When I wrote my book ‘The Art of More’, I was motivated by the fact that most people I encounter have a negative feeling about the maths they learned at school: they never understood why they learned it, they learned only enough to pass exams (if that), and they promptly forgot it all, and many actively avoided maths afterwards. That seemed a huge shame to me, because the value of maths to our civilisation goes unappreciated.
During the process of researching my book, which involved reading lots of books and research articles, and talking with maths educators, maths historians and active mathematicians, I became aware of how important ancient Greek thinking was throughout the history of western mathematical development. It seemed to me that the negative reception for maths was linked to an over-emphasis on the mystical significance of maths, compared to its practical utility.
The laws of nature are but the mathematical thoughts of God.
Could you explain to us your thoughts about what a ‘non-Greek’ approach would entail in a practical sense? You suggest that maths anxiety could be overcome by ‘grouping maths among the humanities, rather than as an adjunct to the natural sciences’ – how could this be done? How would this concept translate to the class room in a practical sense?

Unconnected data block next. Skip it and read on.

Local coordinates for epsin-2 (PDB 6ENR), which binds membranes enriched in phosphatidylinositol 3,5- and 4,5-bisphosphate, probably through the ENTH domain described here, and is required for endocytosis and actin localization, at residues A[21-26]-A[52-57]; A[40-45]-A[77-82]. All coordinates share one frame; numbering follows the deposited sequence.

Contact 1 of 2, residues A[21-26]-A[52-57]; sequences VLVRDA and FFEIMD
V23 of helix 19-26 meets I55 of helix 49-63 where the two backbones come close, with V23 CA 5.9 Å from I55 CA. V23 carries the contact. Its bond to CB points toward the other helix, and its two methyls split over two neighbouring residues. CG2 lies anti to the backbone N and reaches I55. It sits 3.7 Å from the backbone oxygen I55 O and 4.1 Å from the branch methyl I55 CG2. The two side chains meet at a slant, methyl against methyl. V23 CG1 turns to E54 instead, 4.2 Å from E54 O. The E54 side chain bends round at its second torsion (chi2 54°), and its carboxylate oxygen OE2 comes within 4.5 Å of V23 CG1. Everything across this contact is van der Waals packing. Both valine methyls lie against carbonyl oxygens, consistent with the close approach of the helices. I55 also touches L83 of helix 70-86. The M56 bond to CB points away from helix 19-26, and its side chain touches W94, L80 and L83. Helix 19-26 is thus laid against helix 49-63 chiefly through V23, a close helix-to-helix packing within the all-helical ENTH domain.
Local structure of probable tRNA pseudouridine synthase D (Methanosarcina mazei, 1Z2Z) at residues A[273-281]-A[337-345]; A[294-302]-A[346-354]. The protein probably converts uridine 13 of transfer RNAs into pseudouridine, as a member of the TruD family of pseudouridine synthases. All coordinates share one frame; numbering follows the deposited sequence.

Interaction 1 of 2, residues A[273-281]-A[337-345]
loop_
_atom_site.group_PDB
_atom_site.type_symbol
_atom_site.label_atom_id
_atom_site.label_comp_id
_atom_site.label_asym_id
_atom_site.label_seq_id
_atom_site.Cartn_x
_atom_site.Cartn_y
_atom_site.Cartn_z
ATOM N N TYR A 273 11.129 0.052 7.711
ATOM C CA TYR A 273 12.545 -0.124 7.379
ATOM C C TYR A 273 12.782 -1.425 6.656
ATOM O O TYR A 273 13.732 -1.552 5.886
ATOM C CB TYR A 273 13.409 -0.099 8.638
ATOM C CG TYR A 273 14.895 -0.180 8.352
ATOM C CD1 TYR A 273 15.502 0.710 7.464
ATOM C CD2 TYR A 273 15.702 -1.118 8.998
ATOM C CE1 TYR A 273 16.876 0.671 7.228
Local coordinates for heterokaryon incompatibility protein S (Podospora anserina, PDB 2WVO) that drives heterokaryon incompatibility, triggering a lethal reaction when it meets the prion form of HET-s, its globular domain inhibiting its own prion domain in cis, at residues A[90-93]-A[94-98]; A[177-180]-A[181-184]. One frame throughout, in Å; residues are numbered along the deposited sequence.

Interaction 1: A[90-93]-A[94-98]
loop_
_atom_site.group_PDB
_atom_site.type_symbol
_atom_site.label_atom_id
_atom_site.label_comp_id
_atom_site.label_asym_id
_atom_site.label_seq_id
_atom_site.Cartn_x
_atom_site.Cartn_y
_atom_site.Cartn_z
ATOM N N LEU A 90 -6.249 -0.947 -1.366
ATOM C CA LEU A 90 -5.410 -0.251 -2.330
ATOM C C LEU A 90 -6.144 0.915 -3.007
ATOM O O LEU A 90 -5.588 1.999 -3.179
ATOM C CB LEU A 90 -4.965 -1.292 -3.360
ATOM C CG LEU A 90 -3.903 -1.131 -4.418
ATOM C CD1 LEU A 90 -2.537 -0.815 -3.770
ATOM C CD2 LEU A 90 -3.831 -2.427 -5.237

I think we under-play the fact that many aspects of mathematics were developed for purely practical reasons.
I can imagine teaching algebra by saying, “this is a 4,000 year old trick that was used by the Babylonians for calculating how much tax people owed, but has turned out to be so useful that all of your online purchases are organised and delivered using it…”and take it from there.
I think the less abstract a concept is, the easier young minds find it to deal with. I also think that if people studied the history of mathematics, rather than just the technical ‘how-to’ aspects, we could learn a lot of really useful lessons that would apply to other spheres of life.
We study humanities subjects for this; we study literature, for example, not to learn how to write (though sometimes it helps), but to understand more about human beings, and their relationships and societies. I think an understanding of the cultural side of mathematics would give us similar insights, and bring an under-valued subject back into the centre of our cultures.